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A Realistic Look at the Risks and Benefits

As one of the most frequently performed cosmetic surgeries in the United States, liposuction surgery isn’t just for thighs anymore. With increasing frequency, it is also being used as a means to effectively “erase” double chin, jowls, and puffy neck, as well as streamline problem areas like the buttocks, hips, stomach, and waistline.

Calves, ankles, upper arms, inner knee, areas of the breast or chest, and areas of the back can also be made less fatty, slimmer, and firmer. Imagine looking and feeling 10 or more years younger in a matter of hours.

Liposuction, also known as “suction-assisted lipectomy” and “lipoplasty,” was originally performed in Italy in the late 1970s. A gynecologist by the name of Dr. Giorgio Fischer originally invented the technique in 1974; it was further developed by French physicians Dr. Gerald Illouz and Dr. Pierre Fournier. It first became popular in the United States in 1980.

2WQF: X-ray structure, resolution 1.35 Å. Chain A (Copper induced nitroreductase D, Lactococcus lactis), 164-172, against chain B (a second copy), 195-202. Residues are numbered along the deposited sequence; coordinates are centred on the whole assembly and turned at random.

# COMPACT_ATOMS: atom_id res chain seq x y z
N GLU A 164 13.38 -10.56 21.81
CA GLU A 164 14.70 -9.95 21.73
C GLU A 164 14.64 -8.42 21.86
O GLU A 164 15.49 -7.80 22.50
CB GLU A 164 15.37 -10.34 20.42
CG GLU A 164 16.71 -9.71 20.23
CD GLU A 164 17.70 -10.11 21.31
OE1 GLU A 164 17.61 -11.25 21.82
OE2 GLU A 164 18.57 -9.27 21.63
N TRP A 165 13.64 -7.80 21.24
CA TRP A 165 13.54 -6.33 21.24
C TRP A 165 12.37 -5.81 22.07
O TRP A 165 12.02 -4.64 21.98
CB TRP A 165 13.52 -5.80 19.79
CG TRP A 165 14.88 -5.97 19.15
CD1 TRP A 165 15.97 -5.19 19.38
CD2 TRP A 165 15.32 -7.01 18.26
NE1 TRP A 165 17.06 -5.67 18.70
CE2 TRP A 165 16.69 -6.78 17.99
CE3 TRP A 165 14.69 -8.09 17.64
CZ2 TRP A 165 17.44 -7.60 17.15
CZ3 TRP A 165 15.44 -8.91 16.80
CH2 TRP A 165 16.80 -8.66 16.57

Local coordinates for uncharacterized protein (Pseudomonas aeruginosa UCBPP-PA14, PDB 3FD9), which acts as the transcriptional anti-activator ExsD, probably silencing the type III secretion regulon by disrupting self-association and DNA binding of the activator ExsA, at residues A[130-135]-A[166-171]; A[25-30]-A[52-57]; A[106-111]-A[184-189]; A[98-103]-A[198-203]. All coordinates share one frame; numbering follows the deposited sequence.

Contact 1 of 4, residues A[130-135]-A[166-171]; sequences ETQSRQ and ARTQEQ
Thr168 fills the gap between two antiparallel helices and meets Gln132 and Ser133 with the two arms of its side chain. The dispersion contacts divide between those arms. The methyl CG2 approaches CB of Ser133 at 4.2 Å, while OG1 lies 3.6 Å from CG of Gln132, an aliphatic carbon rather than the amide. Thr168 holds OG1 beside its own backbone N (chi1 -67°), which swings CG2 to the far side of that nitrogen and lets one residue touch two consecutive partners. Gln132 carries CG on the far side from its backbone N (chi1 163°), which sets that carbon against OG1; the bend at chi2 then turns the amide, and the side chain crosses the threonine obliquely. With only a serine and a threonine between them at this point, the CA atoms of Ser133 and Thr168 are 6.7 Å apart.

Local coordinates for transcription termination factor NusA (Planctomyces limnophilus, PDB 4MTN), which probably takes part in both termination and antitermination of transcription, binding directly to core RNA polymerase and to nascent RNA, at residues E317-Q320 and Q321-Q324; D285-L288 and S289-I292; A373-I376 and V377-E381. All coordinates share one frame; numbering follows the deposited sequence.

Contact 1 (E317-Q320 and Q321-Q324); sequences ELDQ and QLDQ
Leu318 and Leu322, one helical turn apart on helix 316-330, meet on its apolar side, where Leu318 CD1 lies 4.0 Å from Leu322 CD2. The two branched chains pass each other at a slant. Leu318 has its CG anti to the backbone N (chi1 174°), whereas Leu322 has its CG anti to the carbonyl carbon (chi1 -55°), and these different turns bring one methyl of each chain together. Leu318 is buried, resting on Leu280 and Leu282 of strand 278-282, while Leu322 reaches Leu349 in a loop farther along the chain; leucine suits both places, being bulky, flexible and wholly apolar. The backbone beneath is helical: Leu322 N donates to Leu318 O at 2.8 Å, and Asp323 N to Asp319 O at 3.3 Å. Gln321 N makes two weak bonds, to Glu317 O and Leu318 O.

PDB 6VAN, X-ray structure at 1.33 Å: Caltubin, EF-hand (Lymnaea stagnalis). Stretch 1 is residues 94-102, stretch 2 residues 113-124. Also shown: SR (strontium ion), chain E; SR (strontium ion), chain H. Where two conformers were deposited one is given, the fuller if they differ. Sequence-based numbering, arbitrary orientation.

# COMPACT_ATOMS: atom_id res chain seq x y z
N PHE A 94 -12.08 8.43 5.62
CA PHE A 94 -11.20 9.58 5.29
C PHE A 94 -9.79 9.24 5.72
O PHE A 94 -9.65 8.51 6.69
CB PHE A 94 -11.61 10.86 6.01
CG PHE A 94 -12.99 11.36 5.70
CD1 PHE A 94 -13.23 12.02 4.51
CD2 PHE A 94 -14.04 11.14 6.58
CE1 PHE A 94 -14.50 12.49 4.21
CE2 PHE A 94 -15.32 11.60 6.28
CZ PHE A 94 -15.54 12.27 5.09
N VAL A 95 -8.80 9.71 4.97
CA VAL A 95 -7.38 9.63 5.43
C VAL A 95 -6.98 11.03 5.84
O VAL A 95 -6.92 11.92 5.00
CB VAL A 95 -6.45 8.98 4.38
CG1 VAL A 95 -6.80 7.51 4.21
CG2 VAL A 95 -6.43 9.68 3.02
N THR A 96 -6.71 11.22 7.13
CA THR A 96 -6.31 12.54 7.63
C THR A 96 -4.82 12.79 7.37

Considered a risky procedure because of possible severe blood loss, and because the skin sometimes became disfigured when fatty tissue was removed, it nevertheless grew to become a popular way to rid the body of excess fat.

Now referred to as the “dry technique,” general anesthesia was used to render the patient unconscious before introducing a tube through the layers of the skin into the area to be suctioned. Excessive bleeding, blood clots, and severe bruising often resulted. In fact, nearly 30% of the tissue removed by this procedure was composed of blood. Serious anesthetic hazards also sometimes resulted.

The procedure has since been revolutionized. Assistant clinical professor of dermatologic surgery at the University of California at Irvine, cosmetic surgeon Jeffrey A. Klein, M.D., came up with the “tumescent technique” in 1985.

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